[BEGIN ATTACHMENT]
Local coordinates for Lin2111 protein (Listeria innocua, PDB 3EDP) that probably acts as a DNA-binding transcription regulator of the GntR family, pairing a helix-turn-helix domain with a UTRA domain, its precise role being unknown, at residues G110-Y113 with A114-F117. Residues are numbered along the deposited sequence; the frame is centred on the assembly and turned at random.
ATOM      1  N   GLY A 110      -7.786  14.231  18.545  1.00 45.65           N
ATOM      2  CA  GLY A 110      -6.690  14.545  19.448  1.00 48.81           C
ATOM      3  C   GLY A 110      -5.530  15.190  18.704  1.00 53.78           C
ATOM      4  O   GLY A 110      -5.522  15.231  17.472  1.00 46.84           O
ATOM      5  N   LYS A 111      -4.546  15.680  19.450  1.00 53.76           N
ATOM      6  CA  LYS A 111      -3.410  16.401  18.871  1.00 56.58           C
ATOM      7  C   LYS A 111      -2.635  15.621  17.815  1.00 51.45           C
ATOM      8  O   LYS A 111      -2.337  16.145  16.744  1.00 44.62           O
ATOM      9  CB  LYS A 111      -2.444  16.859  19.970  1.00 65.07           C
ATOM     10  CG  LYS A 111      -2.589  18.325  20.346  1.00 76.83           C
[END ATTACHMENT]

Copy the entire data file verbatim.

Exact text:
Local coordinates for Lin2111 protein (Listeria innocua, PDB 3EDP) that probably acts as a DNA-binding transcription regulator of the GntR family, pairing a helix-turn-helix domain with a UTRA domain, its precise role being unknown, at residues G110-Y113 with A114-F117. Residues are numbered along the deposited sequence; the frame is centred on the assembly and turned at random.
ATOM      1  N   GLY A 110      -7.786  14.231  18.545  1.00 45.65           N
ATOM      2  CA  GLY A 110      -6.690  14.545  19.448  1.00 48.81           C
ATOM      3  C   GLY A 110      -5.530  15.190  18.704  1.00 53.78           C
ATOM      4  O   GLY A 110      -5.522  15.231  17.472  1.00 46.84           O
ATOM      5  N   LYS A 111      -4.546  15.680  19.450  1.00 53.76           N
ATOM      6  CA  LYS A 111      -3.410  16.401  18.871  1.00 56.58           C
ATOM      7  C   LYS A 111      -2.635  15.621  17.815  1.00 51.45           C
ATOM      8  O   LYS A 111      -2.337  16.145  16.744  1.00 44.62           O
ATOM      9  CB  LYS A 111      -2.444  16.859  19.970  1.00 65.07           C
ATOM     10  CG  LYS A 111      -2.589  18.325  20.346  1.00 76.83           C